Yesterday morning, I had the pleasure of popping in to my friend’s summer school “credit recovery” geometry class. Kristan teaches Geometry during the school year and does a wonderful job on integrating technology into her mathematics instruction. Earlier last week, she mentioned having her students use Padlet (which I LOVE … see Ro’s post on that platform!) to reflect on a super-interactive lesson, and I asked, via Twitter, if she had tried Flipgrid. She said that she was excited to give it a try, and I begged for an opportunity to see Big Kids work with it.
So, I showed up just in time to get a quick review of calculating sides and diagonals of quadrilaterals (hey … it’s been about 40 years since my last geometry class!), and then Kristan launched into their Flipgrid activity. She had provided several videos for the students to review via earbuds/headphones, and then had the students respond to prompts. They drew a variety of quadrilaterals and explained how to find the measurements of sides and angles.
Watching these high schoolers interact with Flipgrid was eye-opening. What they are self-conscious of, compared to my 5th graders, is so different! Here are some observations that tickled me:
- When told they were going to record short videos, there were comments like, “WHAT?” “For real?” and “… like a reporter!”
- As much as teens love their selfies, they were reluctant to snap one at the end of their Flipgrid responses! Until they were “caught”, several students were holding up their phones with photos of friends pulled up and snapping their friends’ faces. Several others used their sketches. Anything but their faces!
- One student, who happened to be one of my former students, had a hard time getting started. It may have been my presence that was bothering her, because after we chatted about mutual memories, she jumped into the tasks.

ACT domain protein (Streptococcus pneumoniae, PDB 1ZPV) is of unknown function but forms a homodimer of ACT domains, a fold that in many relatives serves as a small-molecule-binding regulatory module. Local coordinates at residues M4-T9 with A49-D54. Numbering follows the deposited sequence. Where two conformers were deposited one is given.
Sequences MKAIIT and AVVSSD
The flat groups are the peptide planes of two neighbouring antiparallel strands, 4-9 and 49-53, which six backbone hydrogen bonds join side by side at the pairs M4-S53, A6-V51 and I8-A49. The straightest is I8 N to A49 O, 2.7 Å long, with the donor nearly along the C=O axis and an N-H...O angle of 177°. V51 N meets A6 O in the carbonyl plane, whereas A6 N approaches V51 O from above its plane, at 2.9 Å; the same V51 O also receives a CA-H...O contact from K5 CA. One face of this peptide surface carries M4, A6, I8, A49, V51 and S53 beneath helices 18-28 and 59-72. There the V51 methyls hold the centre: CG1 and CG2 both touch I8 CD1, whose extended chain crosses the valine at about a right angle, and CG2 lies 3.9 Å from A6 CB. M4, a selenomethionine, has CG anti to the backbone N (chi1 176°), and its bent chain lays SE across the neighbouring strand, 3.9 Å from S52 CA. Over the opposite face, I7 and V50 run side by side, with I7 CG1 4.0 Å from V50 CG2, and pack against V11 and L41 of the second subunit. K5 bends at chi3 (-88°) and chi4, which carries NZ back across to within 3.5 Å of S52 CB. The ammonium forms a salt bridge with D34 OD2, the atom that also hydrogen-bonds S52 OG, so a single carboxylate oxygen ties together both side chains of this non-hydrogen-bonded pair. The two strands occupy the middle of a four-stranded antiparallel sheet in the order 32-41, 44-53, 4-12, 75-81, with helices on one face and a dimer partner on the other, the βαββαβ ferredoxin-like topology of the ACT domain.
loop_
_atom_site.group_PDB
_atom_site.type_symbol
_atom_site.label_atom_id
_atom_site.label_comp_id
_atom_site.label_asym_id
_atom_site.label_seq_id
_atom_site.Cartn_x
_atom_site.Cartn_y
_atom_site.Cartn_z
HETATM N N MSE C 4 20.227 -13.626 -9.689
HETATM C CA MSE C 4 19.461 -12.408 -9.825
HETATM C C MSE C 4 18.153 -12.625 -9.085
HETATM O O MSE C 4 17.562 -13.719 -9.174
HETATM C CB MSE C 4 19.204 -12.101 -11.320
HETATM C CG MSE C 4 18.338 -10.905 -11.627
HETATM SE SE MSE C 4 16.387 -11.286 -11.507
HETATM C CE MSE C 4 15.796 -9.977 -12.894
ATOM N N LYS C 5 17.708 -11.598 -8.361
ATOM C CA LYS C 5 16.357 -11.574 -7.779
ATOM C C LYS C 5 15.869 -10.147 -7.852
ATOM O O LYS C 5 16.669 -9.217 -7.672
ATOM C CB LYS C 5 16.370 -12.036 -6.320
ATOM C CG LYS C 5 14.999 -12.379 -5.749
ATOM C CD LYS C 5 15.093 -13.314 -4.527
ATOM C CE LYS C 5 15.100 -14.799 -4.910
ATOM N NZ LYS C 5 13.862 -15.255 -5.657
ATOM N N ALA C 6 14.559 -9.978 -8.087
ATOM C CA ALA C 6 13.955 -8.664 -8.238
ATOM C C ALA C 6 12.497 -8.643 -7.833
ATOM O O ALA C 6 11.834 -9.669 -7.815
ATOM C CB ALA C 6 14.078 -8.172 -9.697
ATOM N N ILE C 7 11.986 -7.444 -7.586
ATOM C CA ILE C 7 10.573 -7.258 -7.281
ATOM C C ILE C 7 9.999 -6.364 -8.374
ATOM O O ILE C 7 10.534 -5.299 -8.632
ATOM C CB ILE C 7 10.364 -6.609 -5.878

- Upon returning from a bathroom break, one student announced, “Gotta make some more videos!”
- One student rapped one of his responses.
- One student told his teacher, “When I become famous, I can tell people that it all started with a vlog in Mrs. Morales’ class.”
- One student, settling into focused work claimed, “I’m going to show you all how it’s done!”
- I didn’t see any of the students “redo” a video. That seems to be the hang-up with 5th graders. A 90-second video can take up to 20 minutes because they’re much more concerned about perfection.
The high schoolers seemed much more relaxed about recording themselves once and moving on. I hope I can use this observation to prod my students along. Last year, I only used Flipgrid for two assignments and then a “Welcome” message for next year’s 5th graders, so hopefully by consistently using it throughout the year, my students will work their way through their insecurities.
Finally, my time in high school geometry reminded me of how much I love teenagers. My two “babies” are nearly 25 and 29 now – well into adulthood – but their high school days (8 years in a row) were some of my favorite years. They and their friends brought so much joy into my life! Mrs. Morales’ students prompted me to realize how much potential is sitting in those classes. If we just tap into it – if we give students choices in how they can learn and share their learning – we can uncover the “reporters” and “famous vloggers”. Flipgrid is a tool that can help us engage students with different learning styles and plug them into success.